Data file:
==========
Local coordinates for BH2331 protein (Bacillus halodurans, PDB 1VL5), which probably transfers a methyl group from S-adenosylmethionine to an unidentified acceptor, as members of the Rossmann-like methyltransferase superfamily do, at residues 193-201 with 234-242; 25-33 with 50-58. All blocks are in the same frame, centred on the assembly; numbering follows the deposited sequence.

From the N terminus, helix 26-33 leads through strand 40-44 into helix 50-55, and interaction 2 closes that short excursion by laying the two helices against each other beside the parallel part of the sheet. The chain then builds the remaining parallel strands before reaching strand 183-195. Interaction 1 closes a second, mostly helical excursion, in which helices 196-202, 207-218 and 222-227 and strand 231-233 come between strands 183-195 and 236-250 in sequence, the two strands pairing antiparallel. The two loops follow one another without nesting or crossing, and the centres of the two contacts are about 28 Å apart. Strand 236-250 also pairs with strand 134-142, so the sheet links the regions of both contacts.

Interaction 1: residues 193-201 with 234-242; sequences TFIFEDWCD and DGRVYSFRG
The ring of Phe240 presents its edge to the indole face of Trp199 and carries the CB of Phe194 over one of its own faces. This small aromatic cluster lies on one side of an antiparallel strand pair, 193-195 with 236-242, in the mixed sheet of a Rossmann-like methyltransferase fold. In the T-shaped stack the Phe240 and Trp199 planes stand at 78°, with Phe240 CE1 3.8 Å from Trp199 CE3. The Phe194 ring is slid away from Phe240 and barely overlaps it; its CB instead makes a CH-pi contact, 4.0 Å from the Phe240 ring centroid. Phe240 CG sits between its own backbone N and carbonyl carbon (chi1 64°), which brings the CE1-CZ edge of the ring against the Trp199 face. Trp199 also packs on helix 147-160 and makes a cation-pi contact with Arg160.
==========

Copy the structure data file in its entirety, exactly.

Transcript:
Local coordinates for BH2331 protein (Bacillus halodurans, PDB 1VL5), which probably transfers a methyl group from S-adenosylmethionine to an unidentified acceptor, as members of the Rossmann-like methyltransferase superfamily do, at residues 193-201 with 234-242; 25-33 with 50-58. All blocks are in the same frame, centred on the assembly; numbering follows the deposited sequence.

From the N terminus, helix 26-33 leads through strand 40-44 into helix 50-55, and interaction 2 closes that short excursion by laying the two helices against each other beside the parallel part of the sheet. The chain then builds the remaining parallel strands before reaching strand 183-195. Interaction 1 closes a second, mostly helical excursion, in which helices 196-202, 207-218 and 222-227 and strand 231-233 come between strands 183-195 and 236-250 in sequence, the two strands pairing antiparallel. The two loops follow one another without nesting or crossing, and the centres of the two contacts are about 28 Å apart. Strand 236-250 also pairs with strand 134-142, so the sheet links the regions of both contacts.

Interaction 1: residues 193-201 with 234-242; sequences TFIFEDWCD and DGRVYSFRG
The ring of Phe240 presents its edge to the indole face of Trp199 and carries the CB of Phe194 over one of its own faces. This small aromatic cluster lies on one side of an antiparallel strand pair, 193-195 with 236-242, in the mixed sheet of a Rossmann-like methyltransferase fold. In the T-shaped stack the Phe240 and Trp199 planes stand at 78°, with Phe240 CE1 3.8 Å from Trp199 CE3. The Phe194 ring is slid away from Phe240 and barely overlaps it; its CB instead makes a CH-pi contact, 4.0 Å from the Phe240 ring centroid. Phe240 CG sits between its own backbone N and carbonyl carbon (chi1 64°), which brings the CE1-CZ edge of the ring against the Trp199 face. Trp199 also packs on helix 147-160 and makes a cation-pi contact with Arg160.